Getting Married


Getting ready to tie the knot? Congratulations! You may have booked the venue, ordered the flowers, picked the wedding party… but have you had “the talk?” The finances talk, that is. Financial disagreements are often cited as a main contributor to marital discord, and although it doesn’t guarantee a perfect marriage, it's important to establish open communication about financial matters.


There may be some things in your financial past you’d rather your significant other not know, but it’s important to be completely transparent. It’s common for one person to be better off financially than the other and keeping important information secret will only lead to issues later on. Address each other’s credit score and financial history. Credit scores will determine if you qualify for credit cards, loans, etc., and the terms of those accounts. Try to clear up any negative marks or incorrect information on your credit report. Make sure you’re comfortable with each other’s financial situations.

Shared or Separate Finances

Decide if you will combine your finances together, keep them separate, or a combination of the two. How you each think of and approach money is very individual, so it’s important to do what works best for you. Is one of you a spender and one a saver? There are pros and cons to combining finances and keeping them separate, ranging from tax implications to qualifying for loans, so make sure you’re aware of all the factors before making your decision. 

Managing Debt

How will you manage debt as a couple? After you get married, your individual debts may become joint debts. Understand your partner’s financial history and know what debts they already have. When you’re married, those debts may legally become your responsibility. Learn about your partner’s financial obligations (and fully disclose your own) and understand what types of financial decisions he or she tends to make now so there are no surprises.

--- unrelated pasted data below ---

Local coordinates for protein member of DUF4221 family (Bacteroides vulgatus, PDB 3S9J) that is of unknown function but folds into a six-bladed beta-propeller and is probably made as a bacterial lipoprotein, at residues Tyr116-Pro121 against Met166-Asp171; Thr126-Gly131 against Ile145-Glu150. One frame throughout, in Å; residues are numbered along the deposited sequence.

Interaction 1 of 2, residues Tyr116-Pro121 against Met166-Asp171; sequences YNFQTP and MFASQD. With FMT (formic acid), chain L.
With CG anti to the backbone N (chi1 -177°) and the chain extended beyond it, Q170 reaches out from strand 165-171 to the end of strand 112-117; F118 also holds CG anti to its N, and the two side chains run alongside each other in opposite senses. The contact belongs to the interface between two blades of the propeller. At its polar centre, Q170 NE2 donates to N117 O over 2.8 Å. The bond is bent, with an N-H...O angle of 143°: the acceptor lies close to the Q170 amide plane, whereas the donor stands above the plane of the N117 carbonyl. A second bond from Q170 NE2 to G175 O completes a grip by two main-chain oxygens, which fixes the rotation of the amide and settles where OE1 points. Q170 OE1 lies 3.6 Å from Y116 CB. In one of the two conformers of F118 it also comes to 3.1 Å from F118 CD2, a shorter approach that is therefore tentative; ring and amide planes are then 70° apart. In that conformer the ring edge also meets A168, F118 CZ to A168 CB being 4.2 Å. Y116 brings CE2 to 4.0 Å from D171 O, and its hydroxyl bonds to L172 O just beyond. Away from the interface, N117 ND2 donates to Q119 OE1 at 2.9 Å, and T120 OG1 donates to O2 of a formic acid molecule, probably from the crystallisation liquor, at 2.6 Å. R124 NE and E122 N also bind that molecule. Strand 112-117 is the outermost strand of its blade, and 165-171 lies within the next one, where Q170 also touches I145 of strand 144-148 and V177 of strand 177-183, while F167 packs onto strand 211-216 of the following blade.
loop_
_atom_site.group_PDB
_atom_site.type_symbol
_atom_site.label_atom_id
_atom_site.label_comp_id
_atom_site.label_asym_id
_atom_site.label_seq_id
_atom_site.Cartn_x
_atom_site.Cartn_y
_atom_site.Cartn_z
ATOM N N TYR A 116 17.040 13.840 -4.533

Once you’re married, you will need to decide if you will file taxes as “Married, filing jointly” or “Married, filing separately.” Filing jointly means you file one tax return together, while filing separately means each of you will file your own return. The IRS favors married couples filing jointly through tax incentives and deductions. Generally, it is more advantageous from a tax perspective to file jointly, but there are cases where filing separately may make more sense for you.

Long Term Goals

Your life together is just beginning, but where do you see yourselves in 15, 20, 25 years? One of you may want to go back to school, or stay home with your children. You may want to buy a home, a car, travel… and save for retirement. Make sure you both are on the same page regarding saving and spending, that you agree on which goals are the priority or at least come to a common ground when creating your joint financial plan.

Who Will Manage the Money?

Lastly, who will take care of paying the bills, keep track of expenses, and monitor cash flow? Maybe both of you will, but most of the time it falls to one person. Decide who’s willing and able to take on the responsibility, but agree to commit to your goals so that person isn’t the bad guy when sticking to the plan.

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